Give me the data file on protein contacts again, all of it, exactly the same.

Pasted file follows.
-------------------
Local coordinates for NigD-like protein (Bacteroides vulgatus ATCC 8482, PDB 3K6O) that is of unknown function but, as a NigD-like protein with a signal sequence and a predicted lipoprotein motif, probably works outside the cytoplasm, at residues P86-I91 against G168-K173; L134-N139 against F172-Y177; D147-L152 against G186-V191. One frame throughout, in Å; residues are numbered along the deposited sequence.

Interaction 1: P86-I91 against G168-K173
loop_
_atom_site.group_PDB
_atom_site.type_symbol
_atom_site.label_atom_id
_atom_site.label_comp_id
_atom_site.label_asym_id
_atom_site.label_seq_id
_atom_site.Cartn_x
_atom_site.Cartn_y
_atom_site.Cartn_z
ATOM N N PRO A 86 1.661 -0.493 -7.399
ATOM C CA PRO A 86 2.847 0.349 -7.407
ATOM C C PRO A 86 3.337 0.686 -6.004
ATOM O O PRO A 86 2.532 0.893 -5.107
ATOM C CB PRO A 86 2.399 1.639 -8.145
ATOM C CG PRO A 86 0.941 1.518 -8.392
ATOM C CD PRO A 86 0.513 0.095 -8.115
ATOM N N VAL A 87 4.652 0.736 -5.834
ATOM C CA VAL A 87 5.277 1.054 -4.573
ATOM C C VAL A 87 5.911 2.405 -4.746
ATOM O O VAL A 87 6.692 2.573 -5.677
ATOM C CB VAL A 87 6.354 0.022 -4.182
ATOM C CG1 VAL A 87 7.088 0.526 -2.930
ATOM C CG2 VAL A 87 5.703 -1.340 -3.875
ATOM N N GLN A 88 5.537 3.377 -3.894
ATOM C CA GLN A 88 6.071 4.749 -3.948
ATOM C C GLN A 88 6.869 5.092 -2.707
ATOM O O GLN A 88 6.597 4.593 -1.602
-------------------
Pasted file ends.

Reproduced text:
Local coordinates for NigD-like protein (Bacteroides vulgatus ATCC 8482, PDB 3K6O) that is of unknown function but, as a NigD-like protein with a signal sequence and a predicted lipoprotein motif, probably works outside the cytoplasm, at residues P86-I91 against G168-K173; L134-N139 against F172-Y177; D147-L152 against G186-V191. One frame throughout, in Å; residues are numbered along the deposited sequence.

Interaction 1: P86-I91 against G168-K173
loop_
_atom_site.group_PDB
_atom_site.type_symbol
_atom_site.label_atom_id
_atom_site.label_comp_id
_atom_site.label_asym_id
_atom_site.label_seq_id
_atom_site.Cartn_x
_atom_site.Cartn_y
_atom_site.Cartn_z
ATOM N N PRO A 86 1.661 -0.493 -7.399
ATOM C CA PRO A 86 2.847 0.349 -7.407
ATOM C C PRO A 86 3.337 0.686 -6.004
ATOM O O PRO A 86 2.532 0.893 -5.107
ATOM C CB PRO A 86 2.399 1.639 -8.145
ATOM C CG PRO A 86 0.941 1.518 -8.392
ATOM C CD PRO A 86 0.513 0.095 -8.115
ATOM N N VAL A 87 4.652 0.736 -5.834
ATOM C CA VAL A 87 5.277 1.054 -4.573
ATOM C C VAL A 87 5.911 2.405 -4.746
ATOM O O VAL A 87 6.692 2.573 -5.677
ATOM C CB VAL A 87 6.354 0.022 -4.182
ATOM C CG1 VAL A 87 7.088 0.526 -2.930
ATOM C CG2 VAL A 87 5.703 -1.340 -3.875
ATOM N N GLN A 88 5.537 3.377 -3.894
ATOM C CA GLN A 88 6.071 4.749 -3.948
ATOM C C GLN A 88 6.869 5.092 -2.707
ATOM O O GLN A 88 6.597 4.593 -1.602